The African Democracy Charter at 11: Hard work required to avert democratic deconsolidation
Eleven years since the adoption of the African Charter on Democracy, Elections and Governance, Dr Alfredo Tjiurimo Hengari ponders whether democracy on the continent has been a mirage or if it is being consolidated as a permanent feature in governance.
Viktor Orbán of Hungary, the late Hugo Chávez of Venezuela, and Jacob Zuma of South Africa all turned their countries away from liberal democracy and toward autocracy. Worldwide, democracy is in recession.” With these lines, in an article in the March 2017 edition of The Atlantic titled How to Build an Autocracy, David Frum inked South Africa, a pivotal state in the support for democracy in Africa, in the company of states responsible for its deconsolidation.
This is hardly surprising given the South African government’s botched push to withdraw from the Rome Statute and the broader perception challenge facing South African democracy. South Africa’s entry onto that list is worrying for a country that has been at the centre of the normative strengthening of democracy and support for a pan-African vision through the overarching collaborative framework of the African Governance Architecture (AGA).
Among these frameworks, the African Charter on Democracy, Elections and Governance (ACDEG), the first legally binding regional instrument in the promotion and protection of democracy, celebrated a decade on 30 January 2017.
Its 11th anniversary this week provides a fresh opportunity to gaze beyond the accouterments of independence (flags, currencies and elections) and proliferation of institutions in Africa to assess if democratic instincts have grown sustainable roots over time through the Charter.
While many Regional Economic Communities (RECs) have regional protocols committing state parties to higher forms of democratic governance, performance has been varied and is not in line with the Chapter 10 Mechanisms for Application of the Charter, which calls for greater integration between the regional and pan-African instruments of the African Union (AU). Moreover, the entry into force of the African Democracy Charter was delayed until 15 February 2012, underscoring African leaders’ less than enthusiastic commitment to legally binding democratic frameworks. Participation has been low, with only 24 state parties out of 39 signatories having ratified what is otherwise an ambitious Charter. It begs the question whether democracy in Africa has been a mirage or is being consolidated as a permanent feature in governance.
It is demonstrably accurate that democracy in Africa is at risk of being trapped in an ‘electoral fallacy’. Regular elections take place, but the democratic franchise has not become sufficiently diffused and entrenched as a mode of governance across political and social institutions. The challenge (of the ‘electoral fallacy’) notwithstanding, the point should be made that not all of Africa is backsliding on democracy.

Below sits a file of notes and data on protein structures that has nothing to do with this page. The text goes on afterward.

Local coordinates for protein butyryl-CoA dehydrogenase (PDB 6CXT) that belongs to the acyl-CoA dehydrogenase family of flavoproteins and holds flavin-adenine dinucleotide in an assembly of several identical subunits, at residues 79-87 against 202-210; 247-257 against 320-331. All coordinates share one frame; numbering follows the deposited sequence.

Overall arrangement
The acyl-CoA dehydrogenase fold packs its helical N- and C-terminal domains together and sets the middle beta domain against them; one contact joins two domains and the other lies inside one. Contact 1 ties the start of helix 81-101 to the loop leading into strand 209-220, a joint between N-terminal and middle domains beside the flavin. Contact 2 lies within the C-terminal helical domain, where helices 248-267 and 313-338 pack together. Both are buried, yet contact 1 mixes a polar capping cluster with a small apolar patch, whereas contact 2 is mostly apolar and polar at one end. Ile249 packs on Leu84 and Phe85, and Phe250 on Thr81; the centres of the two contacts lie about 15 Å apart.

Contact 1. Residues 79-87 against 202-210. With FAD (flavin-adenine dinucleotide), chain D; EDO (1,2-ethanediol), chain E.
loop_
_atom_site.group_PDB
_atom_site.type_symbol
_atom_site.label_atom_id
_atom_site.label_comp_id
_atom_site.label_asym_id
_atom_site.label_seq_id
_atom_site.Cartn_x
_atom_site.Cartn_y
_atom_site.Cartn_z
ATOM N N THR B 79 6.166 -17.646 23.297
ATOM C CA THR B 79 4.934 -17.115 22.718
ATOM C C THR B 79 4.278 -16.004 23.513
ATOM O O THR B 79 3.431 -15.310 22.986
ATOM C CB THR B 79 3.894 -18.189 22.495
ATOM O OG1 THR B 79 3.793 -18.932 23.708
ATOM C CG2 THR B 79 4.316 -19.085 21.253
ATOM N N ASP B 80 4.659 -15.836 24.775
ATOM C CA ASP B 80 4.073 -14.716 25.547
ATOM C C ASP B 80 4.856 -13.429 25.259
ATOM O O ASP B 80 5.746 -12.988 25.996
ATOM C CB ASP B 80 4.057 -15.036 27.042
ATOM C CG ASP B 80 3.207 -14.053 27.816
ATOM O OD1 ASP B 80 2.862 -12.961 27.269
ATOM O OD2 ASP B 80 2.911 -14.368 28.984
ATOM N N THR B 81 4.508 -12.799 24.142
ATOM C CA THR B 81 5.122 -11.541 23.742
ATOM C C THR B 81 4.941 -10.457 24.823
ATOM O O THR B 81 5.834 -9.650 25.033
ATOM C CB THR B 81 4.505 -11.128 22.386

Without question, in parts of Africa, democratic processes, reforms and mediating values are stuck in a transitional phase. For democratic consolidation in governance to take place, and for a better path for democracy in Africa to be charted, the continent should look beyond the push for more institutionalisation. Many African countries have democratic institutions in place. The challenge is to make them work optimally. What is crucial is a new lens taking into cautious account variations from within member states and appreciating differences in the evolution from Western forms of democracy. But there should be a supplementary commitment to democracy as an end in itself on the part of member states.
Singular objectives and plural outcomes
Almost three decades after the end of the Cold War, and one decade after the Africa Democracy Charter, the state of democracy in Africa could best be described through the metaphor of a glass half full or half empty. The Charter in its objectives and principles seeks to promote a culture of democracy and peace through democratic institutions. Moreover, it lays out in Chapter 8 (Articles 23 to 26) ambitious procedures for sanctions in the event of member states’ failure to live up to the provisions of the Charter.
Its ambitions notwithstanding, the incompatible journeys that the Charter has travelled in its 11-year existence attest to Africa’s unique democratic development trajectory. From inception, the Charter, aspirational in its norm-setting and directive in implementation, was met with apprehension and indifference, a mood still evident today. This is not unanticipated. Five arguments could serve as an explanation.
First, three out of the eight recognised Regional Economic Communities of the AU do not have separate instruments or constitutive documents on democracy, elections or governance.